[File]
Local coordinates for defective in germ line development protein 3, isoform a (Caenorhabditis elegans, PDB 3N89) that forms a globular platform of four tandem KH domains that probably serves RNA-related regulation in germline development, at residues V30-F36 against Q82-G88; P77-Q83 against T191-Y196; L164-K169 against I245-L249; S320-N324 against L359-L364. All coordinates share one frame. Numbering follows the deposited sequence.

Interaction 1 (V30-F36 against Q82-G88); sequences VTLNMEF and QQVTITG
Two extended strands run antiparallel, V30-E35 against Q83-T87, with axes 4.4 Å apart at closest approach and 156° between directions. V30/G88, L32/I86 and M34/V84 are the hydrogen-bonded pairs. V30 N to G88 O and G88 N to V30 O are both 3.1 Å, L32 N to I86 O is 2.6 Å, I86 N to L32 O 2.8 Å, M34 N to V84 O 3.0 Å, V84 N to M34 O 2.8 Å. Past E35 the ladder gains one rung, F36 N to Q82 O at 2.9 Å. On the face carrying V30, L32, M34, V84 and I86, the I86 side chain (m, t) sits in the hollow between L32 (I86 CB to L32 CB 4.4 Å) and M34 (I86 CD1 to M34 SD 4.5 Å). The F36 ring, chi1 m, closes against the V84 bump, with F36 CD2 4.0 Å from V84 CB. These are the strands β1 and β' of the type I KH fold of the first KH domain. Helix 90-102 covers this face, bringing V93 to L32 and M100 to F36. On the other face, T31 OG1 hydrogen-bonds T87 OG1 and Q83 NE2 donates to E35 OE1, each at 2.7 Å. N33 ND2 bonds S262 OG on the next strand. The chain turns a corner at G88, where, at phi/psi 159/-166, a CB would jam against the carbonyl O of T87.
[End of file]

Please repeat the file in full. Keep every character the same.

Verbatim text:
Local coordinates for defective in germ line development protein 3, isoform a (Caenorhabditis elegans, PDB 3N89) that forms a globular platform of four tandem KH domains that probably serves RNA-related regulation in germline development, at residues V30-F36 against Q82-G88; P77-Q83 against T191-Y196; L164-K169 against I245-L249; S320-N324 against L359-L364. All coordinates share one frame. Numbering follows the deposited sequence.

Interaction 1 (V30-F36 against Q82-G88); sequences VTLNMEF and QQVTITG
Two extended strands run antiparallel, V30-E35 against Q83-T87, with axes 4.4 Å apart at closest approach and 156° between directions. V30/G88, L32/I86 and M34/V84 are the hydrogen-bonded pairs. V30 N to G88 O and G88 N to V30 O are both 3.1 Å, L32 N to I86 O is 2.6 Å, I86 N to L32 O 2.8 Å, M34 N to V84 O 3.0 Å, V84 N to M34 O 2.8 Å. Past E35 the ladder gains one rung, F36 N to Q82 O at 2.9 Å. On the face carrying V30, L32, M34, V84 and I86, the I86 side chain (m, t) sits in the hollow between L32 (I86 CB to L32 CB 4.4 Å) and M34 (I86 CD1 to M34 SD 4.5 Å). The F36 ring, chi1 m, closes against the V84 bump, with F36 CD2 4.0 Å from V84 CB. These are the strands β1 and β' of the type I KH fold of the first KH domain. Helix 90-102 covers this face, bringing V93 to L32 and M100 to F36. On the other face, T31 OG1 hydrogen-bonds T87 OG1 and Q83 NE2 donates to E35 OE1, each at 2.7 Å. N33 ND2 bonds S262 OG on the next strand. The chain turns a corner at G88, where, at phi/psi 159/-166, a CB would jam against the carbonyl O of T87.